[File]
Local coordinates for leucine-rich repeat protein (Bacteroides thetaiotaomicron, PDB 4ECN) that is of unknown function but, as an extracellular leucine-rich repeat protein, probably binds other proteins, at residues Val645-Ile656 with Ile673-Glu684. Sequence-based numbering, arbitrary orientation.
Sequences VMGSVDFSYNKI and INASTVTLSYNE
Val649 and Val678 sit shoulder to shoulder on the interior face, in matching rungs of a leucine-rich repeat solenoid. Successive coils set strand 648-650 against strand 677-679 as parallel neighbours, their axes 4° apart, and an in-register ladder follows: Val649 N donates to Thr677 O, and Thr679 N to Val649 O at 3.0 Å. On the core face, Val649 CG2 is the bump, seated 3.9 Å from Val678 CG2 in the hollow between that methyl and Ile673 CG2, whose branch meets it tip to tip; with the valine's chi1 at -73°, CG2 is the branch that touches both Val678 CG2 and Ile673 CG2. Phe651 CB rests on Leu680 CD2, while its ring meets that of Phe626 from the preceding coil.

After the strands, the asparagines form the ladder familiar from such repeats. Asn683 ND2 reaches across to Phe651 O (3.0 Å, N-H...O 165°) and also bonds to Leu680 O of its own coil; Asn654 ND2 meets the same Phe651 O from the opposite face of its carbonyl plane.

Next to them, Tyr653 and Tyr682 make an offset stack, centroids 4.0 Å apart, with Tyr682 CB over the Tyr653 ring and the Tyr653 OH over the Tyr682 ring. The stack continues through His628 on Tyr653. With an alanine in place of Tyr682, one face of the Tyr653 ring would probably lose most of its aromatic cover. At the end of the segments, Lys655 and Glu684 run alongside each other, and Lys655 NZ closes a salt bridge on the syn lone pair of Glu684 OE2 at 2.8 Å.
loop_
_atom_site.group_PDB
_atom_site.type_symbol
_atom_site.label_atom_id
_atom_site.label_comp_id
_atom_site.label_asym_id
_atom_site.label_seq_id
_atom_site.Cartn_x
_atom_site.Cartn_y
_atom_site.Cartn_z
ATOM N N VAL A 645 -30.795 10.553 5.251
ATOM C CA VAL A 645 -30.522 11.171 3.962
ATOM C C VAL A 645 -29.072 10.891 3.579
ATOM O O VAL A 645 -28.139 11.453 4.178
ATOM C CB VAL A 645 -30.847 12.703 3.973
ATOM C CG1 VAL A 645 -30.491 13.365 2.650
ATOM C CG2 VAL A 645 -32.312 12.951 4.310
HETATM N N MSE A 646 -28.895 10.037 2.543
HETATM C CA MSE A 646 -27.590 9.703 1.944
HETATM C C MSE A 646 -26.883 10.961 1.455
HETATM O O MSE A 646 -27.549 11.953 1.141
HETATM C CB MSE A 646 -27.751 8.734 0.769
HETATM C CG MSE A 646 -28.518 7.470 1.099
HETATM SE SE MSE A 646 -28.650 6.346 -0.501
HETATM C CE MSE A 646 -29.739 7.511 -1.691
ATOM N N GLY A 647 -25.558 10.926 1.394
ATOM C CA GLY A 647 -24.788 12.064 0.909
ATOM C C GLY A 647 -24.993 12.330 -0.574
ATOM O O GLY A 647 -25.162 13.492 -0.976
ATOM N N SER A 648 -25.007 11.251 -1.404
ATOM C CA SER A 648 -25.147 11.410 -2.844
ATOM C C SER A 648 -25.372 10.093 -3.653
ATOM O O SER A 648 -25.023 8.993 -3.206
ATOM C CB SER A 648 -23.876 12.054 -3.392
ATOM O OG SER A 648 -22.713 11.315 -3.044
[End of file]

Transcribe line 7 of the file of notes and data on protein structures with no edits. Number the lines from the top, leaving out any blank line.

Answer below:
_atom_site.group_PDB